The protest in the present case states that the importer objected to the duties assessed, "claiming that the same should be subject either to a duty of 10 per cent., under paragraph 24, or free, under paragraph 653, as we are unable to detect that the moss has undergone any process of manufacture.”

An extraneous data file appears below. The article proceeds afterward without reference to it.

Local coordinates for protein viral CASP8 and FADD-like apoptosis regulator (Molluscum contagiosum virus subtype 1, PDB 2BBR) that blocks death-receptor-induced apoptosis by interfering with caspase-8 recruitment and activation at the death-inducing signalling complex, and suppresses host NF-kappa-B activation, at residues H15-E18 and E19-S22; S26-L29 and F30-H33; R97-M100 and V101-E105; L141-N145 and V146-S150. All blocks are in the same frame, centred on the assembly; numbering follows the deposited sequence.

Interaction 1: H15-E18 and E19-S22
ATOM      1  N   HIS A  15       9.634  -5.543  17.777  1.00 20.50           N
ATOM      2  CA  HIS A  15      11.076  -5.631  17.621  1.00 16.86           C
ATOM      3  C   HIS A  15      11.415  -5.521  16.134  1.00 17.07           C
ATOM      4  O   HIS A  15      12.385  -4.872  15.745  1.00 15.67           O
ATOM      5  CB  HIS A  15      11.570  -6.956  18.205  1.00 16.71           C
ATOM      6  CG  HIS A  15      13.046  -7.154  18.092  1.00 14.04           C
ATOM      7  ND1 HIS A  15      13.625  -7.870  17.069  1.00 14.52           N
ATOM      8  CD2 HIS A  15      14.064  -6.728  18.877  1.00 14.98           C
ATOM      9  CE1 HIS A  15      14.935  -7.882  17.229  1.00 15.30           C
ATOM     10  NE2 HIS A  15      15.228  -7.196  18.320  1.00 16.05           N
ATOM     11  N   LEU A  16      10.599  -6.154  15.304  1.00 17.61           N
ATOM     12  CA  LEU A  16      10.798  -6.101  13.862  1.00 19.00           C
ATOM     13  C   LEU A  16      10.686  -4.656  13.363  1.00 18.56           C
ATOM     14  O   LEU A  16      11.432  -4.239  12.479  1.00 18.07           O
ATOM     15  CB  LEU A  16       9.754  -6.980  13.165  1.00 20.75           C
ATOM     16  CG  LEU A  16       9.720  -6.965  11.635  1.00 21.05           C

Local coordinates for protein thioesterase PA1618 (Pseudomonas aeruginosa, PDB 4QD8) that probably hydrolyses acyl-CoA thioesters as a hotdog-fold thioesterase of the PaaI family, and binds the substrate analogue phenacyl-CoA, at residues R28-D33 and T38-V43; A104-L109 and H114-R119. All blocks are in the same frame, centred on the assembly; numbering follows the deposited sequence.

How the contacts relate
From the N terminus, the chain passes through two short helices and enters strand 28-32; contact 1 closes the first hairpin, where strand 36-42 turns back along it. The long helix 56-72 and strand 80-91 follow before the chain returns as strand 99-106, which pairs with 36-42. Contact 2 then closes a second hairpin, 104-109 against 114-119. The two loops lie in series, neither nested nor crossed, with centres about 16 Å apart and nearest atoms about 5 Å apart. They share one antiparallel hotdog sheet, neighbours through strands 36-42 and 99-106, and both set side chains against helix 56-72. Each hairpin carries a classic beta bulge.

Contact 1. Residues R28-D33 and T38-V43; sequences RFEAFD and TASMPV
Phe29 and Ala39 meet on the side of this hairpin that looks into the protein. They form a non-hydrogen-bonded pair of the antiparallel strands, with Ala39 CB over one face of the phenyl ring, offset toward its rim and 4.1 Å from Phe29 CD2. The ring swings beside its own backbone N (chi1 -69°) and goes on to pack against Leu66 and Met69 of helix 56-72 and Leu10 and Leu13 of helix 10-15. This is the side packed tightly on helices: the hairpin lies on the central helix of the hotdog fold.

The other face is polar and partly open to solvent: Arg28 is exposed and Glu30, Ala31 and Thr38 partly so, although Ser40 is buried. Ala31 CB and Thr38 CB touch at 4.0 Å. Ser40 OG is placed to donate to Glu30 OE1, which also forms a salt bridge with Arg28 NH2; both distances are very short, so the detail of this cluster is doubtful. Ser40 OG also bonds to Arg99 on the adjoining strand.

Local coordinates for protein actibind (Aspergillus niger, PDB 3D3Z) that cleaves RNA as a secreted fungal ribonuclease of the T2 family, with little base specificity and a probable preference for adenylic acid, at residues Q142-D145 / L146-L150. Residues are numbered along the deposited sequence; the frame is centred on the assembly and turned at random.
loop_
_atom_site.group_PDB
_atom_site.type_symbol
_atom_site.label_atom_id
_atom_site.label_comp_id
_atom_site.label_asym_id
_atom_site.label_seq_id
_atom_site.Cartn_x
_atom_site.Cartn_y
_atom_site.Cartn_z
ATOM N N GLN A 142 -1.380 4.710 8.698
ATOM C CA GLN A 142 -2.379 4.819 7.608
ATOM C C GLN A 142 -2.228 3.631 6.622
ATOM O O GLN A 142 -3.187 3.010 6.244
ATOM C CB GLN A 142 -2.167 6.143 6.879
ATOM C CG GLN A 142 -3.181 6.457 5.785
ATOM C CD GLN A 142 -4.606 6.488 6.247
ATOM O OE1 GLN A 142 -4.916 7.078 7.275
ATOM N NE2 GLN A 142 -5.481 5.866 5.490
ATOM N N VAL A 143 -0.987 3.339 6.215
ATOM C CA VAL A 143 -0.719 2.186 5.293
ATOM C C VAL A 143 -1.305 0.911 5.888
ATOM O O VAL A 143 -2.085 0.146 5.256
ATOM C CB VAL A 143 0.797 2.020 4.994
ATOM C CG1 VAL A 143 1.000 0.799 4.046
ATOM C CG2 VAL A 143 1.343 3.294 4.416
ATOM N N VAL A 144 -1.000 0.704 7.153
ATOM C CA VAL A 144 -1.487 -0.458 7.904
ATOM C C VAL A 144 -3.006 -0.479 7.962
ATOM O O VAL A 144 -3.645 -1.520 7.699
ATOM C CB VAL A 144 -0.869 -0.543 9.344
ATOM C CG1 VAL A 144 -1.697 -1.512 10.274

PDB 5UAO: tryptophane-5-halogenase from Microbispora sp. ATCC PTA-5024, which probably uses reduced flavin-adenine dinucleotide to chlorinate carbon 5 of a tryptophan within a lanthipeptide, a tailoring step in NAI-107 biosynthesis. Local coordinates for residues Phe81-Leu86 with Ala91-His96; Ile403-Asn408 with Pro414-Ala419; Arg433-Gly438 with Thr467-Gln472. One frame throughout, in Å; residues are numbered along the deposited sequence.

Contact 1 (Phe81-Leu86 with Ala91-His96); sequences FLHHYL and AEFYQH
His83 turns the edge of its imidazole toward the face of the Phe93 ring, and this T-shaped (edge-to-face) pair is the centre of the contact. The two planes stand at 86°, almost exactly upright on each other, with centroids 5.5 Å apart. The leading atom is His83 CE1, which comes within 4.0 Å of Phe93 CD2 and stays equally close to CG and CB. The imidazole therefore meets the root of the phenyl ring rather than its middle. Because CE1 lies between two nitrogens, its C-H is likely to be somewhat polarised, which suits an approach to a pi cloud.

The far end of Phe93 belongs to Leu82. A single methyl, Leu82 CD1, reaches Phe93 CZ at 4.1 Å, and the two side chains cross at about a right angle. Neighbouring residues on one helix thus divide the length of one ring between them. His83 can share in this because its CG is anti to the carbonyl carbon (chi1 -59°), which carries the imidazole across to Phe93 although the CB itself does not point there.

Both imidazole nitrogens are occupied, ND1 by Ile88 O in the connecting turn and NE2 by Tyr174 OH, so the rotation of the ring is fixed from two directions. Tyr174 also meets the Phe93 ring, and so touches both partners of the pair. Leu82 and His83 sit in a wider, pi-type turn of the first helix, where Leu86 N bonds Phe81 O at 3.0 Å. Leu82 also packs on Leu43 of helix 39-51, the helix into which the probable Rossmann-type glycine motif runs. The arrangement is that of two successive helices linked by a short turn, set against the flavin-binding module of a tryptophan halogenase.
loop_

This protest brought specifically to the attention of the collector the real ground of the objection, viz. that the moss was a crude, unmanufactured article, and had not been advanced in value by any process of manufacture. This was the ground of the objection, as understood by the collector, as appears from the report made by the appraiser at Baltimore to the collector, in which he states that the importers claim that the merchandise should be free, or subject to the duty of 10 per cent. ad valorem, and reports “that the goods in question, dyed moss, a sample of which is inclosed, are similar in character to the merchandise described in decision No. 12,703, made by the Hon. board of general appraisers, April 6, 1892. In that case the ruling was that the proper classification fell under section 4, at the rate of 20 per cent. ad valorem.” The ruling of the board of general appraisers of April 6, 1892, referred to in the above report (In re Kraft, General Appraisers, 1352), had reference to moss which had been dyed. The board of appraisers held that the dyeing constituted a process of manufacture, and that dyed moss was to be classed as a manufactured article not specially enumerated or provided for, and was dutiable under section 4, at 20 per cent., and was not to be classed as one of the articles enumerated in paragraph 24, as was claimed by the importer, and dutiable only at 10 per cent. ad valorem. In the present case, on the appeal to the board of general appraisers, the only question considered was the sole one raised by the protest, viz. was the moss dyed, or in its natural state? If it was a natural moss, crude and unmanufactured, it was on the free list, and it made no difference in the consideration of the case whether it was properly to be classed under paragraph 560 or paragraph 653 of the free list of the tariff of 1890.